Making history for women in mining at Implats


Implats is deeply committed to gender mainstreaming, which is to intentionally advance women in the workplace, and we have established plans and policies designed to give effect to this in a sustainable way. In parallel, our skills development programmes aim to create a pipeline of young diverse talent, with specific focus on increasing women representation, and succession planning to ensure advancement within the various career paths.

Nonkululeko Mabuza — known as Nonku to her peers — is the living embodiment of how our gender mainstreaming strategy can bear fruit. Nonku, made Implats history in 2019 after being appointed the Group’s first female Mine Manager. In June 2023, she shattered another glass ceiling after being appointed the first General Manager: Mining at our Impala Rustenburg operation, one of the world’s largest mining complexes focused on platinum group metals (PGMs).

Nonku started her career journey at Impala Rustenburg in 2005 as an Implats bursary student, pursuing Mining Engineering at the University of the Witwatersrand. After graduating, she was employed as a Mining Engineer in Training, participating in the Group’s graduate programme. In 2012, she was appointed as a Miner at Impala Rustenburg’s 1 Shaft and started shadowing Shift Supervisors in October 2013. In January 2014, Nonku obtained her Mine Manager's Certificate of Competency. Recognising her exceptional capabilities, she was appointed as a Mine Manager at 16 Shaft in 2019. Her exemplary leadership style resulted in a successful tenure as Mine Manager, typified by continuous delivery and outperformance, and ultimately her promotion to General Manager: Mining. Nonku was also the first woman elected to the council of the Association of Mine Managers of South Africa.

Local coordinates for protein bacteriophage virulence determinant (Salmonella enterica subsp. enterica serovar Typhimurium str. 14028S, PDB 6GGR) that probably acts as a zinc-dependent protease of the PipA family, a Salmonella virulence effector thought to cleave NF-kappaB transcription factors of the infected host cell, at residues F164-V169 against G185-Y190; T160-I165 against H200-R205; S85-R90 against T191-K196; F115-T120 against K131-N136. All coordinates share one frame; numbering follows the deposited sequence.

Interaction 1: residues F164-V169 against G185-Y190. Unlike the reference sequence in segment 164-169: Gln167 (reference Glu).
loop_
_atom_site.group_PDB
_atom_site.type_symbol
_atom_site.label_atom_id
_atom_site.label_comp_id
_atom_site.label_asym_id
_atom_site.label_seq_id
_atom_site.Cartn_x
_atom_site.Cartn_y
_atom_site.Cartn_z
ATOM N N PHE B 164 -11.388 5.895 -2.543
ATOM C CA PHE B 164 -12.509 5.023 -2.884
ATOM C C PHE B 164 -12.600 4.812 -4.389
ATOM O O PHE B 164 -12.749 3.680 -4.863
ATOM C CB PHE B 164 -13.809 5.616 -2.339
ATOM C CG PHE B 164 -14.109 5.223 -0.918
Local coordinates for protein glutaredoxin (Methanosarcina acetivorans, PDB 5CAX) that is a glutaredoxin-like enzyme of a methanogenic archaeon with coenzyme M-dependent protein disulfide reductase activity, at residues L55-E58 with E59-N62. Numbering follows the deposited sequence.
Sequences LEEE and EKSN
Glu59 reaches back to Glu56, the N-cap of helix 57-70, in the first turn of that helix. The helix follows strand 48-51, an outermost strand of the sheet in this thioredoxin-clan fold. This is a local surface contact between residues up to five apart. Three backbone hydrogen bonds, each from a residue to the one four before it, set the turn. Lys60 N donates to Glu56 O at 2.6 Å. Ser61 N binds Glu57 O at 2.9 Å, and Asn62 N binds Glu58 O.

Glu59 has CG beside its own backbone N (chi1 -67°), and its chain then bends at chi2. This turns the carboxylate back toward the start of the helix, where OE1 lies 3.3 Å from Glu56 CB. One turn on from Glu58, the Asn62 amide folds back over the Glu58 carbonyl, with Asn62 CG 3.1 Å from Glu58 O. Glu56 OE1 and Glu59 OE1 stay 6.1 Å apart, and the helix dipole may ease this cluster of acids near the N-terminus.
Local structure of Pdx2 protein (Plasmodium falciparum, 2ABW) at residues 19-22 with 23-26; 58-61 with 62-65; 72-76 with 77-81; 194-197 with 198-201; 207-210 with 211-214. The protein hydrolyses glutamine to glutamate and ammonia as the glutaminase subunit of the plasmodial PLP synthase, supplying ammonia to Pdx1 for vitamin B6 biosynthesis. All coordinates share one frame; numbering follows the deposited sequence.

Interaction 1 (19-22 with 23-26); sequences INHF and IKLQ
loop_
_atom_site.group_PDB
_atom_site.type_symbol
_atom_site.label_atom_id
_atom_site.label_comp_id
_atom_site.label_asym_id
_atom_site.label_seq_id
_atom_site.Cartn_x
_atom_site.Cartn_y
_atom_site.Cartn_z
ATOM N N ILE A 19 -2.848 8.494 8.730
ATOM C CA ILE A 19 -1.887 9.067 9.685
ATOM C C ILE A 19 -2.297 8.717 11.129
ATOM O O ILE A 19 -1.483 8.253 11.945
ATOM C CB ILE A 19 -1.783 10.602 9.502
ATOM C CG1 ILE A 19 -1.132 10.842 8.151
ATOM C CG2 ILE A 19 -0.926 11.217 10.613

Her remarkable growth and development, starting from her days as one of our bursary recipients in 2005 to the exceptional leader she has become today, reaffirms our commitment to fostering diversity and inclusion as fundamental pillars of our business operations.